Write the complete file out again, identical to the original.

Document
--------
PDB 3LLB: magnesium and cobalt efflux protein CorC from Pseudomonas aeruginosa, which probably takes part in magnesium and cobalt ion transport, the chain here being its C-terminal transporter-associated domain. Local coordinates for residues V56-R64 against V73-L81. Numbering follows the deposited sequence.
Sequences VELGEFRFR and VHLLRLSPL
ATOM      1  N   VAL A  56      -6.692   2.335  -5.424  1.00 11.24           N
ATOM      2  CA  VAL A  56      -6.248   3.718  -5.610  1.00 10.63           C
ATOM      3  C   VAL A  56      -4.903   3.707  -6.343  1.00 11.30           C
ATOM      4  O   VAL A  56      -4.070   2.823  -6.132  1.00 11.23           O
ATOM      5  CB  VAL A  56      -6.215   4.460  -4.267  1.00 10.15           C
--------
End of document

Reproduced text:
PDB 3LLB: magnesium and cobalt efflux protein CorC from Pseudomonas aeruginosa, which probably takes part in magnesium and cobalt ion transport, the chain here being its C-terminal transporter-associated domain. Local coordinates for residues V56-R64 against V73-L81. Numbering follows the deposited sequence.
Sequences VELGEFRFR and VHLLRLSPL
ATOM      1  N   VAL A  56      -6.692   2.335  -5.424  1.00 11.24           N
ATOM      2  CA  VAL A  56      -6.248   3.718  -5.610  1.00 10.63           C
ATOM      3  C   VAL A  56      -4.903   3.707  -6.343  1.00 11.30           C
ATOM      4  O   VAL A  56      -4.070   2.823  -6.132  1.00 11.23           O
ATOM      5  CB  VAL A  56      -6.215   4.460  -4.267  1.00 10.15           C